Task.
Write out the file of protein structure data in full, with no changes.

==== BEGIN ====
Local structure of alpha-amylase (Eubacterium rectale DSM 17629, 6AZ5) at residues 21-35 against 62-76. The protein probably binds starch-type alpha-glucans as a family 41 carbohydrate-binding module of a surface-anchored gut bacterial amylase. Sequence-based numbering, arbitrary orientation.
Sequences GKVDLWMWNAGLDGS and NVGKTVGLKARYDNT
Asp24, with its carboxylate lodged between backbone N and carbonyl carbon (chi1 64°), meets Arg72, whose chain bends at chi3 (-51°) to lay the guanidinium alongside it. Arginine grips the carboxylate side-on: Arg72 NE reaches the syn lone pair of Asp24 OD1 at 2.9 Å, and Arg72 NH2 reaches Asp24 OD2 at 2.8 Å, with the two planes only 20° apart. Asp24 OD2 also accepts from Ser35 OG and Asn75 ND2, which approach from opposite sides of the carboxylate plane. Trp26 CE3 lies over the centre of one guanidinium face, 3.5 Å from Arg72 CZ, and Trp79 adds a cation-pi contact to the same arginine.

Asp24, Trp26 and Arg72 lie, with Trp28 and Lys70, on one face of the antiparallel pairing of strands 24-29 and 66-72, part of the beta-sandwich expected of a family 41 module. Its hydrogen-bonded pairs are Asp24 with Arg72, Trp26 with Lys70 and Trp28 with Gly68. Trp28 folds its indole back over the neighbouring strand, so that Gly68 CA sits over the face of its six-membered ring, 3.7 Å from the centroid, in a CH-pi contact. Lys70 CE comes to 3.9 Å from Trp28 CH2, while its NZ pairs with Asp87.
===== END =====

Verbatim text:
Local structure of alpha-amylase (Eubacterium rectale DSM 17629, 6AZ5) at residues 21-35 against 62-76. The protein probably binds starch-type alpha-glucans as a family 41 carbohydrate-binding module of a surface-anchored gut bacterial amylase. Sequence-based numbering, arbitrary orientation.
Sequences GKVDLWMWNAGLDGS and NVGKTVGLKARYDNT
Asp24, with its carboxylate lodged between backbone N and carbonyl carbon (chi1 64°), meets Arg72, whose chain bends at chi3 (-51°) to lay the guanidinium alongside it. Arginine grips the carboxylate side-on: Arg72 NE reaches the syn lone pair of Asp24 OD1 at 2.9 Å, and Arg72 NH2 reaches Asp24 OD2 at 2.8 Å, with the two planes only 20° apart. Asp24 OD2 also accepts from Ser35 OG and Asn75 ND2, which approach from opposite sides of the carboxylate plane. Trp26 CE3 lies over the centre of one guanidinium face, 3.5 Å from Arg72 CZ, and Trp79 adds a cation-pi contact to the same arginine.

Asp24, Trp26 and Arg72 lie, with Trp28 and Lys70, on one face of the antiparallel pairing of strands 24-29 and 66-72, part of the beta-sandwich expected of a family 41 module. Its hydrogen-bonded pairs are Asp24 with Arg72, Trp26 with Lys70 and Trp28 with Gly68. Trp28 folds its indole back over the neighbouring strand, so that Gly68 CA sits over the face of its six-membered ring, 3.7 Å from the centroid, in a CH-pi contact. Lys70 CE comes to 3.9 Å from Trp28 CH2, while its NZ pairs with Asp87.